The Politics of Gifting
Frank Adloff ’s latest book argues for an alternative to modern capitalist society, based on the solidarity and fairness enshrined in the practice of gift-giving. Internationally relevant and highly topical, The Politics of Gifting is an important contribution to contemporary debates on social justice.
With global capitalism in crisis and social inequality increasing both within nation states and between the Northern Hemisphere and the ‘Global South’, Adloff ’s discussion of how to develop a viable alternative to modern capitalism could not be more timely. Inspired by the 2013 ‘Convivialist Manifesto’, which emphasises the value of social relations and man’s relation to nature, Adloff adds the theories on gift-exchange and gifting of early twentieth-century sociologist Marcel Mauss. Mauss argued that human beings are naturally giving creatures and that society is based on creating trust and social relations by gifting. Capitalism exploits these dynamics by attempting to determine the value of gift exchanges and by presenting gifting as a form of trade. Yet at the same time, capitalist society can only survive because some of its members – often women – ‘gift’ their labour (like house- and care work) so that others can work to create surplus value.
The book is structured according to specific topics related to gifting and its relevance in society, such as the relationships between gifting and money, art and nature. Adloff offers a comprehensive overview of other authors’ interventions on the topic of gifting, including sociologists, philosophers and economists. In his chapter on ‘Gifting between socialism and capitalism’, Adloff writes insightfully about how gifting relates to the internet. He cites Wikipedia as a positive example of resources being pooled without anything being asked in return, and presents social media as a contrasting model, whereby our data is ‘gifted’ to private companies and subsequently marketised.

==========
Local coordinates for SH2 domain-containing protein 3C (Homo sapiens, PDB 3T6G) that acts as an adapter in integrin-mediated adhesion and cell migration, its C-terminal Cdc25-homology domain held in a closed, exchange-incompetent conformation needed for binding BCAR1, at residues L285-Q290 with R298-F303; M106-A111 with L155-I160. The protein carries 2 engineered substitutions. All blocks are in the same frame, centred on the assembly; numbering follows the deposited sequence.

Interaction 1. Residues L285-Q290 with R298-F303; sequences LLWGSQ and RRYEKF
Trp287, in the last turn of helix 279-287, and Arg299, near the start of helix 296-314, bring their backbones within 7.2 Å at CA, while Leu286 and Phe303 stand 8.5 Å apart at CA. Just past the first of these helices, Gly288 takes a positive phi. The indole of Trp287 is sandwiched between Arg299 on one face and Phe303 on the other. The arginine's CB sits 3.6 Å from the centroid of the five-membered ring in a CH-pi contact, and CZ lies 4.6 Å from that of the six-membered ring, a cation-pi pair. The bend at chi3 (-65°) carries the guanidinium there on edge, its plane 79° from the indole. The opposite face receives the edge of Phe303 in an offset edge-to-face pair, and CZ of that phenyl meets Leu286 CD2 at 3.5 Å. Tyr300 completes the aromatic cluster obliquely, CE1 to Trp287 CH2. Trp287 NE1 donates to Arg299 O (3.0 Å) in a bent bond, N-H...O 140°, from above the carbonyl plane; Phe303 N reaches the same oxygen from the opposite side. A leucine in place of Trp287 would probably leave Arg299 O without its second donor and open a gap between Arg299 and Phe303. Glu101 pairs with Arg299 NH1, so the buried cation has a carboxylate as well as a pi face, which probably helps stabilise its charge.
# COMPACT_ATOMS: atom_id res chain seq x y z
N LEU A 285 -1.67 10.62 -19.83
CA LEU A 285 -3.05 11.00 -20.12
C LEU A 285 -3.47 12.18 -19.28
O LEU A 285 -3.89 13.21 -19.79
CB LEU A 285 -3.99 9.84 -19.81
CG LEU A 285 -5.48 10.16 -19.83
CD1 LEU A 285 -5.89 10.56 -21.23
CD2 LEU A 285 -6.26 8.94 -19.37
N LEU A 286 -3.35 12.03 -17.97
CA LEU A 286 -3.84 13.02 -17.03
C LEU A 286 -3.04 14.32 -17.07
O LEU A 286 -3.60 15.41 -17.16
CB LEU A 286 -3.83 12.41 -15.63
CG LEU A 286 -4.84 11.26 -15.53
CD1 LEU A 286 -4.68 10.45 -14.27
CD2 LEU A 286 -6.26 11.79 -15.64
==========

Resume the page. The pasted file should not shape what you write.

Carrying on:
Adloff presents an engaging history of gifting, showing how it shapes our social relations and how certain exchanges cannot be measured in terms of market value. Concise and clearly written, this is an original and accessible book that will appeal widely in this turbulent era of global capitalism.
‘Frank Adloff’s book is filled with interesting insights.’
– Christoph Fleischmann, Westdeutscher Rundfunk